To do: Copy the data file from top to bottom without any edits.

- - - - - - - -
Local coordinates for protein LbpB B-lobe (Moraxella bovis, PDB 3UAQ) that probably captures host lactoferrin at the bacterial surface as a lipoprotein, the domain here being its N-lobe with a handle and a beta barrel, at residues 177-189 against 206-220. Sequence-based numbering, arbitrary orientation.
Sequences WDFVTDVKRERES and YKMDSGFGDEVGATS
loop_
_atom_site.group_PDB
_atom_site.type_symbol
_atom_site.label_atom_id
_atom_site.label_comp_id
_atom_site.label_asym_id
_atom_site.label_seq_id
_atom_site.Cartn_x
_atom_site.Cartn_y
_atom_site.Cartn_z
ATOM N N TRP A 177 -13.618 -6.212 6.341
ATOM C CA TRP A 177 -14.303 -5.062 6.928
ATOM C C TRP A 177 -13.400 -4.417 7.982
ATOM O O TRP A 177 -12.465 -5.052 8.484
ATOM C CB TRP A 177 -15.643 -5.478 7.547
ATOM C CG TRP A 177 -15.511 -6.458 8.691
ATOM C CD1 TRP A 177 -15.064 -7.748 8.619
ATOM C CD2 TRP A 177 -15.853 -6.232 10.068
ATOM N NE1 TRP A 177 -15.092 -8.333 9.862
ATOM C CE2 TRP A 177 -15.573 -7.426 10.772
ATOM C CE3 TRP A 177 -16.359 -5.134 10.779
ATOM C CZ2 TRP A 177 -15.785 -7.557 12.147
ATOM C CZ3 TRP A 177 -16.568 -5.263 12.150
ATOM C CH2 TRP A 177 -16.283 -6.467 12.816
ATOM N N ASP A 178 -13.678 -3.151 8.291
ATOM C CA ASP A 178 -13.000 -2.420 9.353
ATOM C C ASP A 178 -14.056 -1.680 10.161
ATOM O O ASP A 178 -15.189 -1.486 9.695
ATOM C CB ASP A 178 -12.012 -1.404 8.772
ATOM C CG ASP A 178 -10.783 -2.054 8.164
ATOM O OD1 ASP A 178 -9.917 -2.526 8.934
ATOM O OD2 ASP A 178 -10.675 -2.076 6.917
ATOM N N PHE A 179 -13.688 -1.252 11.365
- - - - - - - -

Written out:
Local coordinates for protein LbpB B-lobe (Moraxella bovis, PDB 3UAQ) that probably captures host lactoferrin at the bacterial surface as a lipoprotein, the domain here being its N-lobe with a handle and a beta barrel, at residues 177-189 against 206-220. Sequence-based numbering, arbitrary orientation.
Sequences WDFVTDVKRERES and YKMDSGFGDEVGATS
loop_
_atom_site.group_PDB
_atom_site.type_symbol
_atom_site.label_atom_id
_atom_site.label_comp_id
_atom_site.label_asym_id
_atom_site.label_seq_id
_atom_site.Cartn_x
_atom_site.Cartn_y
_atom_site.Cartn_z
ATOM N N TRP A 177 -13.618 -6.212 6.341
ATOM C CA TRP A 177 -14.303 -5.062 6.928
ATOM C C TRP A 177 -13.400 -4.417 7.982
ATOM O O TRP A 177 -12.465 -5.052 8.484
ATOM C CB TRP A 177 -15.643 -5.478 7.547
ATOM C CG TRP A 177 -15.511 -6.458 8.691
ATOM C CD1 TRP A 177 -15.064 -7.748 8.619
ATOM C CD2 TRP A 177 -15.853 -6.232 10.068
ATOM N NE1 TRP A 177 -15.092 -8.333 9.862
ATOM C CE2 TRP A 177 -15.573 -7.426 10.772
ATOM C CE3 TRP A 177 -16.359 -5.134 10.779
ATOM C CZ2 TRP A 177 -15.785 -7.557 12.147
ATOM C CZ3 TRP A 177 -16.568 -5.263 12.150
ATOM C CH2 TRP A 177 -16.283 -6.467 12.816
ATOM N N ASP A 178 -13.678 -3.151 8.291
ATOM C CA ASP A 178 -13.000 -2.420 9.353
ATOM C C ASP A 178 -14.056 -1.680 10.161
ATOM O O ASP A 178 -15.189 -1.486 9.695
ATOM C CB ASP A 178 -12.012 -1.404 8.772
ATOM C CG ASP A 178 -10.783 -2.054 8.164
ATOM O OD1 ASP A 178 -9.917 -2.526 8.934
ATOM O OD2 ASP A 178 -10.675 -2.076 6.917
ATOM N N PHE A 179 -13.688 -1.252 11.365